|Type of paper:||Essay|
|Categories:||Women History Public relations Social issue|
Letters of Pliny are significant in the study and understanding of the living standards of Roman women. They offer resourceful information about the lives of the upper-class women at the end of the first and the beginning of the second century CE. Pliny's letters speak about more than 30 women who she calls by name. He also addresses letters to others as well as quoting other anonymous women. Through the letters, we learn numerous aspects of the upper-class Roman women as well as his friends. The letters give a broad view of the duties and responsibilities of women in Roman society. The notes address issues relating to families, marriages, as well as general households. The letters also address women's participation in court cases, property ownership, religious matters, social affairs, and political affairs.
Letters of Piny offers an opportunity to study the courage and heroism of the women. Piny records of the brave acts for grandmother prosecuted in 93CE. Piny talks about the life events of Arria, the Elder who killed herself by plunging a dagger into her heart. Arria, the elder, had a son who died in childhood. During the death of this son, Arria the elder was devoted and remained steadfast in serving her husband. Piny records this in Letter 3.16. Thus, we learn the strong personality and character of Arria, the Elder, in serving her husband. She puts her interests aside so that she can help her husband better. Arria concealed the death of her son from her husband so that she could protect her from distress as he was also sick and suffering. Letter 3.16 states that she deceived the husband that the son had eaten and was now resting.
The Roman women, whether married or single, were required to have a male guardian. The guardians played a critical role in supervising the management of the finances of the women under their protection. However, Vestal Virgins were exempted from the guardianship of women. Letter 1.14 gives an example of guardianship. In this example, Junius Mauricus served as a guardian for his brother's daughter. Though the guardians usually came from the agnate families, a nonagnate familiar could be chosen to play a role in case there was no living member to step up for that role (Letter 9.13). Paterfamilias who was the old male member of the family was in charge of the management of all the properties of the families (Birley, 1999). Through these letters, we learn that the Roman women had all the legal rights to own properties. They were also allowed to inherit properties upon the death of the paterfamilias. They could on these properties separate from those of their husbands. Thus, the letters offer an opportunity to learn the right approach in terms of the ownership of properties in Roman society.
Initially, women would remain at home raising kids, protecting family's interested as well as informing the husband on local matters when they had traveled for administrative duties. However, things changed at the beginning of the second century. Women would accompany their husbands when they went for governmental or military missions. As a result, they would be charged for any misconduct together with their husbands. For example, Arria, the elder traveled with her husband when he was going to Dalmatia.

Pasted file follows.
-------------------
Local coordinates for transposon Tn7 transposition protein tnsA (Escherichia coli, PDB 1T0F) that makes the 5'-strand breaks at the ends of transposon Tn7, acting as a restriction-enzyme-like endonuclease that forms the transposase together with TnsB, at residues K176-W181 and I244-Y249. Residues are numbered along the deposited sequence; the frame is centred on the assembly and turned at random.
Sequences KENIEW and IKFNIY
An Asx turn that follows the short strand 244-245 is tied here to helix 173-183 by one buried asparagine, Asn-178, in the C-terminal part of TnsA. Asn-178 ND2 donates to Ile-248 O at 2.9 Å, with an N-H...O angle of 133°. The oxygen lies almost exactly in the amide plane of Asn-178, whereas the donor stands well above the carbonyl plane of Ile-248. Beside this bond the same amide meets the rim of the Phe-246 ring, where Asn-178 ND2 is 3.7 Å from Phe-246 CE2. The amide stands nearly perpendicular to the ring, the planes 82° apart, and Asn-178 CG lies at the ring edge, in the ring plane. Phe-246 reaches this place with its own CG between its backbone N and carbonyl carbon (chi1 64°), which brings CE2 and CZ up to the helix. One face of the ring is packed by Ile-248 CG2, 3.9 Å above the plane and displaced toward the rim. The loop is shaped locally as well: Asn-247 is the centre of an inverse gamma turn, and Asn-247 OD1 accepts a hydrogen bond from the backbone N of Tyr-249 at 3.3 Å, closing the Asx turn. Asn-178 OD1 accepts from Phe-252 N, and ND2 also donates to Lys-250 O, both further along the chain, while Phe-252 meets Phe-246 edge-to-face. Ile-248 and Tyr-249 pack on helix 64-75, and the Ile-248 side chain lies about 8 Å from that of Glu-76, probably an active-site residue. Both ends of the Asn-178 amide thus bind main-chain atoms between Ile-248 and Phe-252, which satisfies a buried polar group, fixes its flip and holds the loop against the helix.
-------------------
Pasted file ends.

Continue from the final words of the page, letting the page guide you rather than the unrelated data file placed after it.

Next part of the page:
The Role of Marriage in the Lives of Upper-class Roman Women
Marriages consolidated and brought together different families. It played an essential role in ensuring the continuity of moral values of Roman society. Women in Roman society were expected to be obedient and show respect to their husbands. Thus, they were supposed to ensure that their marriages were stable with no cases of divorce till death. They were supposed to do their best to support their husbands. Therefore, women were expected to have the virtues of faithfulness, kindness, selflessness, supportive, respectful, and caring in serving their families (Zurita, 2014).
Women were the central part of Roman marriages. They acted as helpers to their husbands as well as gave them companionship. The primary role of women in Roman society was to give birth and raise children. They trained their children and taught them about the virtues and moral standards of the Roman community. They ensured that the children were well fed and that they were living in desirable environments.
The Upper-class women also supervised their household activities as well as estates. The early roman women were viewed as domestic workers and performed delicate tasks. Cases of divorce and separations were highly condemned and disregarded. Women also participated in administrative and political decisions. They would accompany their husbands to regulatory and legislative journeys. They could also inherit and own properties left in the family upon the death of the paterfamilias. The upper-class women in Roman society were actively involved in court cases as well as inactive political affairs. The upper-class women had legal access to inheritance and were allowed to own properties separate from those of their spouses. They were actively involved in religious matters and social affairs, affecting society.
Birley, A. (Ed.). (1999). Agricola and Germany. OUP Oxford.
Zurita, A. L. C. (2014). Algunas respuestas latinas y griegas a la dinastia Julio-Claudia. Departamento de Ciencias Historicas y Sociales Universidad de Concepcion, 41.
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